moted to clinical associate professor.

* New Voice for Faculty Affairs

William P McArthur, Ph.D., a professor of oral
biology and director of the University of Florida's
Periodontal Disease Research Center, has been
appointed the College of Dentistry's associate
dean for faculty affairs, effective June 29. In this
new position he will advise faculty and college
and campus administrators on matters affecting
faculty and will provide administrative support
for the faculty's role in shared governance.
The position is the result of an administrative
reorganization that encompasses recent addi-
tions of the associate dean for clinical affairs
and associate dean for continuing education
and strategic partnerships and the elimination
of the senior associate deanship. The new
administrative structure is intended to be more
adaptive to the highly competitive nature of
recruiting and retaining excellent dental faculty,
and to UF's still-developing efforts toward
shared governance.
McArthur has a long and distinguished
career at the college as a professor and

researcher. He
received his doctoral
degree from Purdue
University in 1969,
was a postdoctoral
fellow at New York
University Medical
School and held a
faculty position at
the University of
Pennsylvania before
coming to UF as an Arthur
associate professor of
basic dental sciences in 1981. McArthur
previously served as interim chair of the
department of basic dental sciences and
was the first assistant dean for research of
the college. He was instrumental in shaping
the basic science curriculum for the col-
lege's D.M.D. program and is currently lead-
ing the college through its self-study for
accreditation process.

* New Periodontology Program Director
Tord M. Lundgren, L.D.S., Odont. Dr., is appointed clinical professor and grad-
uate program director of periodontology. Lundgren comes to UF from Loma
Linda University School of Dentistry, where he served as professor and pro-
gram director of the clinical periodontology program. He earned his dental
degree and certificate in periodontics from University of Umea, Sweden, a cer
tificate in periodontics from Loma Linda University, and his doctor of odontol-
ogy from University of Malmo/Lund, Sweden. He has led a distinguished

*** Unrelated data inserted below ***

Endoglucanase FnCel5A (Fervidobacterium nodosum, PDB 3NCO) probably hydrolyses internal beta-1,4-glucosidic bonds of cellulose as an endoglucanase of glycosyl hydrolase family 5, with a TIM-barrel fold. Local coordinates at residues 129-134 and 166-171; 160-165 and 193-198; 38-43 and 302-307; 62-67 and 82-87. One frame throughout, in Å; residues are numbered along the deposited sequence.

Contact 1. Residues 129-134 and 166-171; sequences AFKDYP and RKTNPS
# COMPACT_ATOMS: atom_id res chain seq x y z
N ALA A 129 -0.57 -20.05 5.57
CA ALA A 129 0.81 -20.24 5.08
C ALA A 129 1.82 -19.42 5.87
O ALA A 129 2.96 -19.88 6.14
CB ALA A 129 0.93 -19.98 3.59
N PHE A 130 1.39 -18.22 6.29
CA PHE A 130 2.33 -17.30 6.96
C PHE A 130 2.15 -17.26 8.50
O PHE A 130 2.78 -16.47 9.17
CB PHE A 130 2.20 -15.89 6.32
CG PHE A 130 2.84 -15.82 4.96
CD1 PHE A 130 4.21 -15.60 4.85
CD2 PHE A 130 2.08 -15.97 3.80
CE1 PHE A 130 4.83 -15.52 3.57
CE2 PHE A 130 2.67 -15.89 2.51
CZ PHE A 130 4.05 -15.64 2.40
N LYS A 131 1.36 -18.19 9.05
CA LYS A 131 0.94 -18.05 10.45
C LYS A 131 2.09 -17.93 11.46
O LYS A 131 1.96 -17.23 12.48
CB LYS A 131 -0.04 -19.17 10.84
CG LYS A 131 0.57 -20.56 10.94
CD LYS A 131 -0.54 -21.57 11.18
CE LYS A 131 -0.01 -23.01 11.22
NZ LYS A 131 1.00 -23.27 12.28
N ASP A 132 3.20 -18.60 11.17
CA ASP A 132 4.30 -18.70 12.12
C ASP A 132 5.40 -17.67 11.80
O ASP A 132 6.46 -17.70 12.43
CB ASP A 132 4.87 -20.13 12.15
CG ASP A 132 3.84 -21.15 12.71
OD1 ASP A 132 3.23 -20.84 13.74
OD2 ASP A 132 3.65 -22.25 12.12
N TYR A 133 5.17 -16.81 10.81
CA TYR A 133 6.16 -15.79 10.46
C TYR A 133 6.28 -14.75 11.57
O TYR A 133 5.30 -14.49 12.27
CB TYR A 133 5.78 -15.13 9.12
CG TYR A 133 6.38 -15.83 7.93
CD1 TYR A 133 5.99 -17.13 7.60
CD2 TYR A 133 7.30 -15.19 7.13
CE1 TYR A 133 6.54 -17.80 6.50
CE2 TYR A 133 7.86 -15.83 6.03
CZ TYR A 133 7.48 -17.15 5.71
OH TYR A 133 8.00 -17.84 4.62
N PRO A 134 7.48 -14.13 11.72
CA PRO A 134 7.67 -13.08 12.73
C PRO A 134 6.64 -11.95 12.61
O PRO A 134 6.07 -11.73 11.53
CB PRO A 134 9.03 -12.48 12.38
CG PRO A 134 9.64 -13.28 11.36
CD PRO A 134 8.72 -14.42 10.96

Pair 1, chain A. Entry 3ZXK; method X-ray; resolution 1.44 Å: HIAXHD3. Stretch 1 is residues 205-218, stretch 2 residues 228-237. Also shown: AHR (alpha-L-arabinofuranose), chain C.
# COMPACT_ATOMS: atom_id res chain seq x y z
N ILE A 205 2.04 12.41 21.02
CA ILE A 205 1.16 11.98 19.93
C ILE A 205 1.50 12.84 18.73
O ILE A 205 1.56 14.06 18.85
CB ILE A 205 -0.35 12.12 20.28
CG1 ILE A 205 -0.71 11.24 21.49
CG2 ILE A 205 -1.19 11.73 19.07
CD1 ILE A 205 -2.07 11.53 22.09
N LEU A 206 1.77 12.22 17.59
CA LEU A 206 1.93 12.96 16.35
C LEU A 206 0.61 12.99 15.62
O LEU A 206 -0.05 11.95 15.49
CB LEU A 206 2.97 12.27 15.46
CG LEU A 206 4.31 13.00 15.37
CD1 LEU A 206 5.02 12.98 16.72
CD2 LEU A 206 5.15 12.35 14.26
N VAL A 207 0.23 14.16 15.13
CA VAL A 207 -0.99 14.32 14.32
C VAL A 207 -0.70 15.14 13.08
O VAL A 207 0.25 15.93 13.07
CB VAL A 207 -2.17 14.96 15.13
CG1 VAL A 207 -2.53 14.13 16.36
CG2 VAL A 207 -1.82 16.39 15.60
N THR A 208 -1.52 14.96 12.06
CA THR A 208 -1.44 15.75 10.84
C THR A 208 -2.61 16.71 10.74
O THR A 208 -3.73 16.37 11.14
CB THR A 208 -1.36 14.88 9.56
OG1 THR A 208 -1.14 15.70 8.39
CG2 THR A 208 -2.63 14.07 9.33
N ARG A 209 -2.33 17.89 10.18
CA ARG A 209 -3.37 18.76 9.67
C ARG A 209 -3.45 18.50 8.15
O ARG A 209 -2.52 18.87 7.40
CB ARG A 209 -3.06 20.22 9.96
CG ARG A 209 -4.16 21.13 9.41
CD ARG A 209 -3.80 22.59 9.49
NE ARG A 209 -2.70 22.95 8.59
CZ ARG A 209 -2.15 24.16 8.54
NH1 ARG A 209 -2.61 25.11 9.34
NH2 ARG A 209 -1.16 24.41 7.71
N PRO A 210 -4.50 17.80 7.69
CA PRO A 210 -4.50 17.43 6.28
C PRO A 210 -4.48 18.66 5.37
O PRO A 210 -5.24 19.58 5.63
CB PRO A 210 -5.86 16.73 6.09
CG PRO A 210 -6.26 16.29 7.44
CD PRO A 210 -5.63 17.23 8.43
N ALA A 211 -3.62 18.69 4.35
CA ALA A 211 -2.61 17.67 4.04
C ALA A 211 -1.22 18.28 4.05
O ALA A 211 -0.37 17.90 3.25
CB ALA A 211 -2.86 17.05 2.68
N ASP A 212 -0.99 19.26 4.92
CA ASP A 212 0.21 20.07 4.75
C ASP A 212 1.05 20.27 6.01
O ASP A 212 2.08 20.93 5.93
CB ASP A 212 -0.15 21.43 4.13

career as a dental practitioner, educator and leader in organized dentistry.

* New Faculty
Sang-Joon Ahn, Ph.D., is appointed research assistant
professor of oral biology as of Oct. 20. He earned is
doctorate degree in plant pathology (bacteriology)
from University of California-Riverside, and has served
as a post-doctoral associate in Dr. Burne's laboratory
since 2003. His research in Dr. Burne's laboratory has
included dissecting molecular genetic control of the
maturation of pathogenic biofilms, stress responses,
competence and autolysis in Streptococcus mutans.
Andrew G. Jakymiw, Ph.D., is appointed research
assistant professor of oral biology. Jakymiw was most
recently a post-doctoral associate in the department,
with a project focus of GW bodies and mammalian
RNA interference. He earned his doctorate in bio-
chemistry and molecular biology from the University
of Calgary, and is a member of the American Society
for Cell Biology.
Lakshmyya Kesavalu, B.VSc., M.Sc., S.C.C., is
appointed associate professor of periodontics. Dr.
Kesavalu comes to the college from University of
Kentucky, where he was an associate research profes-
sor in the department of oral health science. Dr.
Kesavalu earned his veterinary medicine degree from
Madras University, Madras, India, and his master's in
medical microbiology from All India Institute of
Medical Sciences in New Delhi, India. Dr. Kesavalu's
research interests include periodontal microbial patho-
genesis, host response and genomics, and periodon-
tal disease models.
Theofilos Koutouzis, D.D.S., M.S., is appointed visiting
assistant professor of periodontics. Dr. Koutouzis' one-
year appointment began Sept. 1, and he comes to the
college from private practice. Dr. Koutouzis earned his
dental degree from Aristotle University in Thes/niki,
Greece, and specialist training in periodontics from
Gothenburg University in Sweden.


Shannon Pop, Ph.D., was appointed assistant pro-
fessor of periodontics as of Sept. 1. Dr. Pop comes
to the college after completing her post-doctoral fel-
lowship at the University of Pittsburgh School of
Medicine. Dr. Pop earned her doctoral degree in
oral biology from the University of North Carolina at
Chapel Hill. Her area of research emphasis includes
the interactions of the diabetic host with mucosal
pathogens and how these interactions contribute to
the disease process of diabetes as well as how dia-
betic host responses differ from that of a non-dia-
betic host. In addition, she is interested in how
these potentially aberrant innate immune responses
may affect other disease processes classified as
secondary complications of diabetes, such as peri-
odontitis, cardiovascular disease and arthritis.
Rosalia Rey, D.D.S., has been appointed clinical assis-
tant professor in the Internationally-Educated Dentist
Program (IEDP). Rey is a 1998 graduate of the col-
lege's IEDP, where she was recognized with the
Outstanding Student Award. She earned her dental
degree from Colegio Odontologico Columbiano in
Columbia, South America, and a certificate in ortho-
dontics for general dentistry from the Institute for
Graduate Dentists in New York. She comes to the col-
lege from 10 years in private practice in the Lake
Mary/Orlando area.
Christopher J. Spencer, D.D.S., has been appointed